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Runners sign a banner before the Big Easy 5K run Oct. 16 at Forward Operating Base Speicher near Tikrit, Iraq.
Runners sign a banner before the Big Easy 5K run Oct. 16 at Forward Operating Base Speicher near Tikrit, Iraq. (Courtesy of U.S. Army)
Runners sign a banner before the Big Easy 5K run Oct. 16 at Forward Operating Base Speicher near Tikrit, Iraq.
Runners sign a banner before the Big Easy 5K run Oct. 16 at Forward Operating Base Speicher near Tikrit, Iraq. (Courtesy of U.S. Army)
Runners line up behind a Forward Operating Base Speicher fire engine before the start of the Big Easy 5K Run.
Runners line up behind a Forward Operating Base Speicher fire engine before the start of the Big Easy 5K Run. (Courtesy of U.S. Army)

A day after helping secure polling places for Iraqis voting on the constitutional referendum, U.S. soldiers near Tikrit pitched in to help another cause.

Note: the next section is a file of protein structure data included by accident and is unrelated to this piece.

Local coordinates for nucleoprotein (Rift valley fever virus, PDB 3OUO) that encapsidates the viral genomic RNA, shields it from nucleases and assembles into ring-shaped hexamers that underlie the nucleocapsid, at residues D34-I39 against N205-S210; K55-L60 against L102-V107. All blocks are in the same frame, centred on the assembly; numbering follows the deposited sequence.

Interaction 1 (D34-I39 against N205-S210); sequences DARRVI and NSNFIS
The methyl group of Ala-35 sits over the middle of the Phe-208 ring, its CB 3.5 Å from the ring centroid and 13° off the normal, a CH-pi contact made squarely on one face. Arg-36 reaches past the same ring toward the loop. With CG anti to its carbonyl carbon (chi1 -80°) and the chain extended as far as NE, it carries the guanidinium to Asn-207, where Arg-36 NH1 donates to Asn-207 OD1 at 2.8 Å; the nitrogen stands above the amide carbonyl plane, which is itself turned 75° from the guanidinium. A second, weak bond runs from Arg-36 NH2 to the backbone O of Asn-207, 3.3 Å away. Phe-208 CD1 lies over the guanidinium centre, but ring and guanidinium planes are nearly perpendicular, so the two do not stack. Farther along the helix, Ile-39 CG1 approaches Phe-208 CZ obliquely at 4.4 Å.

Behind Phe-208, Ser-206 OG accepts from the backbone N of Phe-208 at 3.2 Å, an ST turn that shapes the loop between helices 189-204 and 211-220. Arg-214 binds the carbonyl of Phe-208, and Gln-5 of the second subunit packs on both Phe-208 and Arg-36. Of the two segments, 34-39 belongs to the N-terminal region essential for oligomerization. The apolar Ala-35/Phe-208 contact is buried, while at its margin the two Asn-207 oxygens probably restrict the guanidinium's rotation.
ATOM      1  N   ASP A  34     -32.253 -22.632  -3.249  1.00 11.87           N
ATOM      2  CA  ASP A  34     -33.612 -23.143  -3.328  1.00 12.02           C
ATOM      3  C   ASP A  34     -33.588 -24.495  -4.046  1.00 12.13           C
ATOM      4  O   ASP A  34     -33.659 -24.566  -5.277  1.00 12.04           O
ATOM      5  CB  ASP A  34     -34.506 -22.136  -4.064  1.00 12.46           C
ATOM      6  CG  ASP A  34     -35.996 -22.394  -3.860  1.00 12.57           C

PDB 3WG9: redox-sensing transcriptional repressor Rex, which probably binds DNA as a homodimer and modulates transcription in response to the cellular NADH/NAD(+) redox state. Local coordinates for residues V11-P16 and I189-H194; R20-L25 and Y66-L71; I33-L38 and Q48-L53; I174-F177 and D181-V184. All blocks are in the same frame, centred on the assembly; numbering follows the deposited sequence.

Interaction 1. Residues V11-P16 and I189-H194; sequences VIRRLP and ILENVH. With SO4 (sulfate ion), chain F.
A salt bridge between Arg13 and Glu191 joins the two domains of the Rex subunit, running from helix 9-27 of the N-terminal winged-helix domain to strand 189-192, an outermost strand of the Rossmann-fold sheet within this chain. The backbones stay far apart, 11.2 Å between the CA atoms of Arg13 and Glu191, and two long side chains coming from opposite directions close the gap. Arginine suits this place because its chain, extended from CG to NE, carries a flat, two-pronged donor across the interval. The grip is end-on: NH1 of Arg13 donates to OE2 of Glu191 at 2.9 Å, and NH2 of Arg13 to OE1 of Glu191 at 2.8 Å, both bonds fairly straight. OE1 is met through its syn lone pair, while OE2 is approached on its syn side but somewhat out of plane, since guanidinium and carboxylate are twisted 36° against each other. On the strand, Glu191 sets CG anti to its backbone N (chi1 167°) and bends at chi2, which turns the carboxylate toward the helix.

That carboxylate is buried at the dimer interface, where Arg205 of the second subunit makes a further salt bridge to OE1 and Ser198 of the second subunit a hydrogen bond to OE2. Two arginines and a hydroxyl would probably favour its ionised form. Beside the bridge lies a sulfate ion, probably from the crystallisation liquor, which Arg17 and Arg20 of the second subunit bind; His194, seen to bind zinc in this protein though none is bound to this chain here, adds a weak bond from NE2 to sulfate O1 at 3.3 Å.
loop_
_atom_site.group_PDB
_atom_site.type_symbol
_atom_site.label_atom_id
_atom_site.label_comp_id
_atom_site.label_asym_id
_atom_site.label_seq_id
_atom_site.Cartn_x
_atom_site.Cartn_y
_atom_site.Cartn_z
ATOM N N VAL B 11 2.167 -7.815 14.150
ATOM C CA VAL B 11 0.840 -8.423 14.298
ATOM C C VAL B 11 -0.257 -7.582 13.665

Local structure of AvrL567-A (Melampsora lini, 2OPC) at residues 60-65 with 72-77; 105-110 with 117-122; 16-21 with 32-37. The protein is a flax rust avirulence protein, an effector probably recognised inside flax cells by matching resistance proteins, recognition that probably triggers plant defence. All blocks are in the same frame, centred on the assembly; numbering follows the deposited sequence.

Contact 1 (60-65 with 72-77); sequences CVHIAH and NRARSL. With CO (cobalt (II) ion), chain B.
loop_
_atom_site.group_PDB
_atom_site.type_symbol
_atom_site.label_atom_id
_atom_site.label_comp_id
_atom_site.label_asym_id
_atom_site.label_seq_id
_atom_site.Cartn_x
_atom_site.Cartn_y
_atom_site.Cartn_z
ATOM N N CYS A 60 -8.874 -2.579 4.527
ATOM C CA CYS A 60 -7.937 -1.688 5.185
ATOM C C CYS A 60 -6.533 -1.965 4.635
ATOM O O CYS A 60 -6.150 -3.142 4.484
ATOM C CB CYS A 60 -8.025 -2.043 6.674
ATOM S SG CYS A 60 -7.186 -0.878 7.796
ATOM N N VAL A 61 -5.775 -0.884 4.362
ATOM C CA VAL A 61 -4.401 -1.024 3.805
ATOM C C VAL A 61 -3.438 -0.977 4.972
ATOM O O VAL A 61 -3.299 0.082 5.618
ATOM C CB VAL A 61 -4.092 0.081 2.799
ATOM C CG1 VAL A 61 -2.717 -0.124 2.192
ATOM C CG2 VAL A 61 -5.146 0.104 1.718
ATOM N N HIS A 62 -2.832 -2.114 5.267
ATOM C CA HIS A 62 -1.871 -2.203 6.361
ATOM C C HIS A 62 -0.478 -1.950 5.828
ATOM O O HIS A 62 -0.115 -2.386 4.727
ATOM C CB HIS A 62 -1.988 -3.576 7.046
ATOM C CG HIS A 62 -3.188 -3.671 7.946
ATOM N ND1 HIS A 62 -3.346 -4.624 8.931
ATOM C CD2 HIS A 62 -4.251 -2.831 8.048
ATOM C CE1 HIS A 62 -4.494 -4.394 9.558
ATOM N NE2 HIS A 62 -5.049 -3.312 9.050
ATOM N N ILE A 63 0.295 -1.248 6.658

Some 500 soldiers and civilians at Forward Operating Base Speicher took part in a Big Easy 5K Run to raise funds for Hurricane Katrina victims. Another 200 people donated money.

All told, the efforts raised around $7,000, which will be sent to the American Red Cross Hurricane Relief Fund, officials said.

The event was about more than raising money, said 1st Lt. Alisha Ramsey, who dreamed up the event and coordinated it.

“It’s a symbol of who cared. It allowed everyone involved to release their stress and close out their frustration,” said Ramsey, a platoon leader with the 578th Signal Company, 17th Signal Battalion from Darmstadt, Germany. “Donating money online didn’t help make me feel like I was contributing,” she said in a military release.

It is the second deployment to Iraq for the battalion, which is headquartered in Kitzingen.

Damian Gonzalez, a civilian member of the FOB Speicher Fire Department, was the overall winner of the race, with a time of just under 15 minutes.

The top female finisher was Spc. Jessica Reed of the 313th Medevac Company out of Lincoln, Neb. Reed finished with a time of just over 17 minutes.

Ramsey said the timing of the event was meant to allow soldiers both arriving in country and leaving to participate, since a switch in deployed units is under way. During the course of the day, she said, several soldiers affected by the hurricane came to say thanks.

“Soldiers who told me their houses were flooded by 18 inches of water and their pets survived because they climbed on top of something have come up to me and said thank you,” Ramsey said.

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